Introduction: Consider this post a self-help guide for those with severe personality quirks. It takes one to know one, and if you are anything like me then you suffer from a deranged need for control, personal space, cleanliness, punctuality, anonymity, silence, and solitude. You will not find one of these things in Sarajevo. However, that makes Sarajevo the perfect place to go cold turkey and tackle your neurosis head on. With a slightly less than totally negative attitude on your part, and a little well-earned advice from me, you can visit a fascinating place while shedding your more severe idiosyncrasies.

1. Choose a hostel in the dead center of the clubbing district. This will ensure that you get an immediate idea of what the cool Bosnian kids are wearing and listening to. (We will talk about blending in a little later). Staying in the area of Bascarsija will also ensure that you sleep only 2 hours per night, the optimal amount of slumber for triggering your various neuroses.

2. When staking out your territory, get to the hostel before anyone else. Once there, pick the room with the fewest people. Next, pick the bed that lies perpendicular to the others so that you do not feel like you are participating in kindergarten nap time. Also try to pick the bed that lies in the farthest corner of the room but still faces the door. This way you will be the most aware and the farthest from danger if your room is invaded by zombies or any other products of your sleep-deprived insanity.

3. When attempting to blend in, the idea is not to look Bosnian necessarily, but rather to not look American. This can easily be achieved by simply not smiling and showing off the thousands of dollars your parents put into those pearly whites. Just to be sure however, always avoid wearing jeans, baseball caps, tennis shoes, thonged sandals, anything with a logo or carrying backpacks. It is also important to assume a convincing demeanor that does not betray your tourist origins. Once again, no smiling, no talking, and do everything with confidence. If your are lost and have no idea where you are, do not under any circumstances look lost. Just keep walking as if your had every intention of passing through the middle of the life sized chess match.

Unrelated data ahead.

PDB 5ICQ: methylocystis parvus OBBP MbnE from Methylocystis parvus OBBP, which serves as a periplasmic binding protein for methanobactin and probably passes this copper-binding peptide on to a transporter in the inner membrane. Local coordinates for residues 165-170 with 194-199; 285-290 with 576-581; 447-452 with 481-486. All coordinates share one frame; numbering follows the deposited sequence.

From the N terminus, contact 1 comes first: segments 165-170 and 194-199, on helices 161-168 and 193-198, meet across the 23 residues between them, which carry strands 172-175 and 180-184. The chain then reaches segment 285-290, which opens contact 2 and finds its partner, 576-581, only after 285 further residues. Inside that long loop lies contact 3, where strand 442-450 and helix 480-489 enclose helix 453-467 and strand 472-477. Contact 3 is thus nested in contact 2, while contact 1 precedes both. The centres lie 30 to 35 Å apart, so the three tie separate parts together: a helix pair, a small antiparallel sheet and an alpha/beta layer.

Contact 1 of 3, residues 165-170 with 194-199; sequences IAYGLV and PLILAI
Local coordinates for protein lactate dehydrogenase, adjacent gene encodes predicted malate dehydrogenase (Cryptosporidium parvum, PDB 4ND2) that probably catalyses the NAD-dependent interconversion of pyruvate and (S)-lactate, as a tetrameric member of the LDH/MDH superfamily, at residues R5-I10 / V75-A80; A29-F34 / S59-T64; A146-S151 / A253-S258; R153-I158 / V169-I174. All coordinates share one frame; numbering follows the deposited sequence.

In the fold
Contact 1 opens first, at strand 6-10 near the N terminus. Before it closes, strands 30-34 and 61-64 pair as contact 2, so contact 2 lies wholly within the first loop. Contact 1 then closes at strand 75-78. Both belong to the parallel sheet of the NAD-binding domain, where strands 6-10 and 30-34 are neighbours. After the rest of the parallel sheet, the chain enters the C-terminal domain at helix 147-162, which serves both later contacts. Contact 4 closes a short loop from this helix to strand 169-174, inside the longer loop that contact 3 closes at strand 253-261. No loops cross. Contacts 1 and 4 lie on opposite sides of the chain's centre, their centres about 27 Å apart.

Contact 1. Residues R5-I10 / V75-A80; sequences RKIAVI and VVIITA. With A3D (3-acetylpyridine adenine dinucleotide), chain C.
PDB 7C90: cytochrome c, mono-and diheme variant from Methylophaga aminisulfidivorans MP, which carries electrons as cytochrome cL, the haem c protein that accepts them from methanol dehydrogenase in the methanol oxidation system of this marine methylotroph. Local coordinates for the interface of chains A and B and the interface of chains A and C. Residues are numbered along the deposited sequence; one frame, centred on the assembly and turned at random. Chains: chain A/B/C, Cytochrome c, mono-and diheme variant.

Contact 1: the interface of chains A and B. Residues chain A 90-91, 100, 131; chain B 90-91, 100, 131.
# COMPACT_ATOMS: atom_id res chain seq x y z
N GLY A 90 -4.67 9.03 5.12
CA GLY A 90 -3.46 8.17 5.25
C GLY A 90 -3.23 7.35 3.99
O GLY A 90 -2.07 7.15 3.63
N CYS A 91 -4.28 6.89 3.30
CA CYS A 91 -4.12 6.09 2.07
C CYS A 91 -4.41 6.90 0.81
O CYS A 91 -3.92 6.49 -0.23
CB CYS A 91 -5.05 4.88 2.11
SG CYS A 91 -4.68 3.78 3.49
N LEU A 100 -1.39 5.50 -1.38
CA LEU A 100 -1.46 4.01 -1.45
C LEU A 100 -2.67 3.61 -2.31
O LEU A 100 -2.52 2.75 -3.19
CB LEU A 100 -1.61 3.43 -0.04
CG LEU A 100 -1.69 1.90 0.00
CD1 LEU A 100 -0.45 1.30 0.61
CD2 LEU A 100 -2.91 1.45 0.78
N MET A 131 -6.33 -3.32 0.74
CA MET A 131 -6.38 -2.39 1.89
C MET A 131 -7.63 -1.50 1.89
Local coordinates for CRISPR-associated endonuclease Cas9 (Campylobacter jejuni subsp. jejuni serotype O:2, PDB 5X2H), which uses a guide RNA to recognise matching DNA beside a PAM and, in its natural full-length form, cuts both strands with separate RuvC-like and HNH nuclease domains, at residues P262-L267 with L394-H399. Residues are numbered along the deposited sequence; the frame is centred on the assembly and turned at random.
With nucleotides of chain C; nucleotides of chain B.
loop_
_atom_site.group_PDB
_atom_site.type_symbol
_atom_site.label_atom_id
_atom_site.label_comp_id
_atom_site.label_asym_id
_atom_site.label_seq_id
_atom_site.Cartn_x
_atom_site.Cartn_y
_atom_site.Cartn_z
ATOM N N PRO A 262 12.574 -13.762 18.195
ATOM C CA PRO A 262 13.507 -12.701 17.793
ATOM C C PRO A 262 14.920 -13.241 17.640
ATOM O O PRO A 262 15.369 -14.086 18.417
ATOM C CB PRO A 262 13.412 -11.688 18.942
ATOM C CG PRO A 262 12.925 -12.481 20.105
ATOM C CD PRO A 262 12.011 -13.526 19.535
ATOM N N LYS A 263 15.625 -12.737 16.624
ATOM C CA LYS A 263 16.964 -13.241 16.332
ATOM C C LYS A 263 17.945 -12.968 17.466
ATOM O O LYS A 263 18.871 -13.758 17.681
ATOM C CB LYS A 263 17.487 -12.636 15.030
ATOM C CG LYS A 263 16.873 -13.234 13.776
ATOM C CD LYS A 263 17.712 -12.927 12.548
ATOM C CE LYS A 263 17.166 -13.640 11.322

4. Sarajevo is the perfect location for personal-space rehabilitation. Your bubble will diminish from a four foot radius to a negative three inch radius within one week. Be prepared to be bumped, jostled, touched, and battered by passers-by without any apologies for the shattered invisible cocoon which you have so lovingly constructing since the age of five. If this task is especially difficult at first, I suggest visualizing the sidewalk as if it were a game of tetrus, and your are the moving puzzle piece which must fit in to the improbably tiny space without touching anything (this is also effective when driving on any given highway). If the tetrus method is ineffective, I would suggest imagining that you are a football player (American) and it is your job to jab the opposing players with your shoulder in order to break through their defensive line. This just might get you through the pedestrian rush hour.

5. If you plan to ride a bus anywhere, it is vital to choose your seating partner with great scrutiny. I would suggest a malnourished mute with no identifiable odor. Take it from me, six hours from Dubrovnik to Sarajevo passes by blissfully when you are mostly unaware of the person sitting next to you.

6. If it is blazing hot (and it will be) I would suggest stripping early and often to avoid the inevitable crankiness on your part. Get used to your hostel-mates seeing your jiggly bits, because it will soon be too hot to care.

7. If your prefer to maintain plausible deniability by avoiding having your picture taken, or if you think the camera will suck out your soul, offer to be the photographer so that the owner of the camera can be in the picture. This will not only make you look generous, but it will also preserve your anonymity. If Japanese photographers spot your red hair in excitement, offer a view of the back of your head, or take a picture of them taking a picture of you. This will make them laugh more than you would think.

8. At every single moment you should always know where the nearest user-friendly bathroom is. You should also know if it is clean, carries toilet paper, and if it costs anything. Just to be safe, I suggest hording dinner napkins and small change, avoiding bran and dairy, and dehydrating yourself just up to the point of illness, but not beyond that.

9. If your neurosis is especially strong, do not under any circumstances come to Sarajevo straight from Germany. For obvious reasons this will greatly exacerbate your condition.

10. If you become inconsolable, they do sell chocolate here.